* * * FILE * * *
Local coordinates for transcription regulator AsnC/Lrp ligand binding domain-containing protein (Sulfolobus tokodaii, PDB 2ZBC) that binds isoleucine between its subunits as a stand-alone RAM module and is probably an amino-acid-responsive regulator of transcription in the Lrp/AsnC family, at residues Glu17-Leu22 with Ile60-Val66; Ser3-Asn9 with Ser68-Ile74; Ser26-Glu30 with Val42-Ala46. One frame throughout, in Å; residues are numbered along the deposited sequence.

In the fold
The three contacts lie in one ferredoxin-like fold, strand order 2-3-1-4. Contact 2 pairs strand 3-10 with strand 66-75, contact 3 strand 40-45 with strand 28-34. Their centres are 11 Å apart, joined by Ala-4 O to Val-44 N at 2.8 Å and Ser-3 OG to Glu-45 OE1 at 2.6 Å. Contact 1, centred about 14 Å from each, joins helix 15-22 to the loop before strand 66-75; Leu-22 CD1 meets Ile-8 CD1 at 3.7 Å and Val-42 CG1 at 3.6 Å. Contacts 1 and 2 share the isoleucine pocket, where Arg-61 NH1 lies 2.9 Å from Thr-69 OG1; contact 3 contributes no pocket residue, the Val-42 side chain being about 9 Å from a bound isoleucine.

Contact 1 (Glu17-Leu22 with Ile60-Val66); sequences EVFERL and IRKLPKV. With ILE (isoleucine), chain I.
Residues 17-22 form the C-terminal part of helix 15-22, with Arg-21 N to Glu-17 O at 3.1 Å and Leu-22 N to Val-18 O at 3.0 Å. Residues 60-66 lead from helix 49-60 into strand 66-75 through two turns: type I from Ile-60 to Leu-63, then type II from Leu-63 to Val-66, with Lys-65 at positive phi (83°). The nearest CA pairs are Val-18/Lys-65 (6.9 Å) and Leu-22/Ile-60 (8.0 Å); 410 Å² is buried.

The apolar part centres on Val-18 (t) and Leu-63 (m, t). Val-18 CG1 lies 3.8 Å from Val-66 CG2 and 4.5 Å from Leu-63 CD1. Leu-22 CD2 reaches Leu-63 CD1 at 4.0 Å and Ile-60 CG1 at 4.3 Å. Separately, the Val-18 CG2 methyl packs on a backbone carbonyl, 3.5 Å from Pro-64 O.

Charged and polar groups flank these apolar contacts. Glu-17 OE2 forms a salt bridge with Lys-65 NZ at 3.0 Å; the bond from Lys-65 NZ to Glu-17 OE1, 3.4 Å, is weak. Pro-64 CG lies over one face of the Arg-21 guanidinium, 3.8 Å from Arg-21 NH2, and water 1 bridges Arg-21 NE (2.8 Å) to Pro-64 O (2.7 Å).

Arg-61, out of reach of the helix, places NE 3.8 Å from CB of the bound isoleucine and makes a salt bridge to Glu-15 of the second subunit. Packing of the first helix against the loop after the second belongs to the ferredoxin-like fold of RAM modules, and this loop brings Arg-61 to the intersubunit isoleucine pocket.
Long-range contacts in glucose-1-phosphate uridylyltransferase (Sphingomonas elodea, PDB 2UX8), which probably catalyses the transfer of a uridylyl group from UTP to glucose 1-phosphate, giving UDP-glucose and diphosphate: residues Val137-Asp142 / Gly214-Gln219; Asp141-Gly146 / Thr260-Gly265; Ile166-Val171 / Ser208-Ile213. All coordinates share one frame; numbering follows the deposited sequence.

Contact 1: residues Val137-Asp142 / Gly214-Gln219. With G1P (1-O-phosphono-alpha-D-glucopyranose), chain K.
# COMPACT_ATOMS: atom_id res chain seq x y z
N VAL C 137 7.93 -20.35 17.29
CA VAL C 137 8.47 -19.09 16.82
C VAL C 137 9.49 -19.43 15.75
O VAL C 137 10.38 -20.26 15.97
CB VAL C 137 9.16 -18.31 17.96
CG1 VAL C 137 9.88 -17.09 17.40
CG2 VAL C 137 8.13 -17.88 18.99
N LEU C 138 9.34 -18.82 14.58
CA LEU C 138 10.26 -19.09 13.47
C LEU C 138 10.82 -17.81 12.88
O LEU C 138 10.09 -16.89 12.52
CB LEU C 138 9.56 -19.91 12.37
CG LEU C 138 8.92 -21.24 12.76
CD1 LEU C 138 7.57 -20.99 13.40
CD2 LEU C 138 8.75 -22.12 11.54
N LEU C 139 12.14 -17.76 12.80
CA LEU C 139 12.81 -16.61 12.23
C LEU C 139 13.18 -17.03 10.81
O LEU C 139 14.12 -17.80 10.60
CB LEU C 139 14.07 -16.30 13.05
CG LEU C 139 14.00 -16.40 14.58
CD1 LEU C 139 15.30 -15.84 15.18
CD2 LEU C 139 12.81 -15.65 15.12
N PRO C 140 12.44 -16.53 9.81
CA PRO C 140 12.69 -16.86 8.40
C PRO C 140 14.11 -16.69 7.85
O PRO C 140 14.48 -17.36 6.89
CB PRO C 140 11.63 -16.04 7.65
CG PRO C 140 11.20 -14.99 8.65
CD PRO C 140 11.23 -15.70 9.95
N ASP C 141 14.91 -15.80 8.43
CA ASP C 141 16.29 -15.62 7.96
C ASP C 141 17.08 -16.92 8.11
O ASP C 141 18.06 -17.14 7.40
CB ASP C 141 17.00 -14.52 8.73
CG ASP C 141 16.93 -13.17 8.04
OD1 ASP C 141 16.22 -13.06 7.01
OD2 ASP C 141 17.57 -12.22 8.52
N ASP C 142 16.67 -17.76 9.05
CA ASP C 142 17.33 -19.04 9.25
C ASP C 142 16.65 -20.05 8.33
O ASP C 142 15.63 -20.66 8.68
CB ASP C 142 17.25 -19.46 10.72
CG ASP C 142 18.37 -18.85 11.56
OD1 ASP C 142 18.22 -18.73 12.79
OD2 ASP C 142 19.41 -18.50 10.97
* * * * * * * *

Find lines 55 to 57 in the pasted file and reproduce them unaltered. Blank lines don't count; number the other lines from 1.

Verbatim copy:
CG ASP C 142 18.37 -18.85 11.56
OD1 ASP C 142 18.22 -18.73 12.79
OD2 ASP C 142 19.41 -18.50 10.97